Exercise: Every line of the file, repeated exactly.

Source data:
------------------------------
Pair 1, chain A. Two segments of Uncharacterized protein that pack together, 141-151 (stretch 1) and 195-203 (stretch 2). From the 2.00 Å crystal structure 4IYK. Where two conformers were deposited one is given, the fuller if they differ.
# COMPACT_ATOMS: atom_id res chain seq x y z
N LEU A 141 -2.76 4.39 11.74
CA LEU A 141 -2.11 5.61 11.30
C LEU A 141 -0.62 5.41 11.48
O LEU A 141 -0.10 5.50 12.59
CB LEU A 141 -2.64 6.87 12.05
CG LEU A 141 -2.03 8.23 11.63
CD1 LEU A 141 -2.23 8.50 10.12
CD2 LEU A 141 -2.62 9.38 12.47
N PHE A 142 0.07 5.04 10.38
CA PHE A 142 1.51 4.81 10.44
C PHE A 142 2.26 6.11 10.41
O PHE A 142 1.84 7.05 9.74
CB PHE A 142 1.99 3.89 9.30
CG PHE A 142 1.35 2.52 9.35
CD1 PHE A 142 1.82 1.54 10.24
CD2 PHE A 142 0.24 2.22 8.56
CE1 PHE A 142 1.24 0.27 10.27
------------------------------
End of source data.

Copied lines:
Pair 1, chain A. Two segments of Uncharacterized protein that pack together, 141-151 (stretch 1) and 195-203 (stretch 2). From the 2.00 Å crystal structure 4IYK. Where two conformers were deposited one is given, the fuller if they differ.
# COMPACT_ATOMS: atom_id res chain seq x y z
N LEU A 141 -2.76 4.39 11.74
CA LEU A 141 -2.11 5.61 11.30
C LEU A 141 -0.62 5.41 11.48
O LEU A 141 -0.10 5.50 12.59
CB LEU A 141 -2.64 6.87 12.05
CG LEU A 141 -2.03 8.23 11.63
CD1 LEU A 141 -2.23 8.50 10.12
CD2 LEU A 141 -2.62 9.38 12.47
N PHE A 142 0.07 5.04 10.38
CA PHE A 142 1.51 4.81 10.44
C PHE A 142 2.26 6.11 10.41
O PHE A 142 1.84 7.05 9.74
CB PHE A 142 1.99 3.89 9.30
CG PHE A 142 1.35 2.52 9.35
CD1 PHE A 142 1.82 1.54 10.24
CD2 PHE A 142 0.24 2.22 8.56
CE1 PHE A 142 1.24 0.27 10.27